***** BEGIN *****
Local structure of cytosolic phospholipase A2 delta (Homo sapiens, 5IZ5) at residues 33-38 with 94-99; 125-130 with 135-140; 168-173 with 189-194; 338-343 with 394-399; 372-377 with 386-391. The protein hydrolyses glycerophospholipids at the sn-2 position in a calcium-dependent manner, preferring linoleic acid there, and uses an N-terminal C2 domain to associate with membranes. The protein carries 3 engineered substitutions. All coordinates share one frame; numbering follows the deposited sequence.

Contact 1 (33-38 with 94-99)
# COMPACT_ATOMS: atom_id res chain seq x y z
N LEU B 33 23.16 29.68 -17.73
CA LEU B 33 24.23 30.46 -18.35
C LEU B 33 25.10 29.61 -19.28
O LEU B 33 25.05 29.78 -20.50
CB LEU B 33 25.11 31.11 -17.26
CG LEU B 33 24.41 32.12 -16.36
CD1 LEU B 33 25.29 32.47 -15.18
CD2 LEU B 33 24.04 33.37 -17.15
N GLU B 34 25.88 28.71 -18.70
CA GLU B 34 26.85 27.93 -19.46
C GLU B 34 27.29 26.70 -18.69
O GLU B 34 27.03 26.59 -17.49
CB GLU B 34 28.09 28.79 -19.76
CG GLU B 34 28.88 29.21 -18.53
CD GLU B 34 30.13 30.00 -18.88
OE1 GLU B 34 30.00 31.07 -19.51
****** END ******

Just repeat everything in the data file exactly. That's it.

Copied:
Local structure of cytosolic phospholipase A2 delta (Homo sapiens, 5IZ5) at residues 33-38 with 94-99; 125-130 with 135-140; 168-173 with 189-194; 338-343 with 394-399; 372-377 with 386-391. The protein hydrolyses glycerophospholipids at the sn-2 position in a calcium-dependent manner, preferring linoleic acid there, and uses an N-terminal C2 domain to associate with membranes. The protein carries 3 engineered substitutions. All coordinates share one frame; numbering follows the deposited sequence.

Contact 1 (33-38 with 94-99)
# COMPACT_ATOMS: atom_id res chain seq x y z
N LEU B 33 23.16 29.68 -17.73
CA LEU B 33 24.23 30.46 -18.35
C LEU B 33 25.10 29.61 -19.28
O LEU B 33 25.05 29.78 -20.50
CB LEU B 33 25.11 31.11 -17.26
CG LEU B 33 24.41 32.12 -16.36
CD1 LEU B 33 25.29 32.47 -15.18
CD2 LEU B 33 24.04 33.37 -17.15
N GLU B 34 25.88 28.71 -18.70
CA GLU B 34 26.85 27.93 -19.46
C GLU B 34 27.29 26.70 -18.69
O GLU B 34 27.03 26.59 -17.49
CB GLU B 34 28.09 28.79 -19.76
CG GLU B 34 28.88 29.21 -18.53
CD GLU B 34 30.13 30.00 -18.88
OE1 GLU B 34 30.00 31.07 -19.51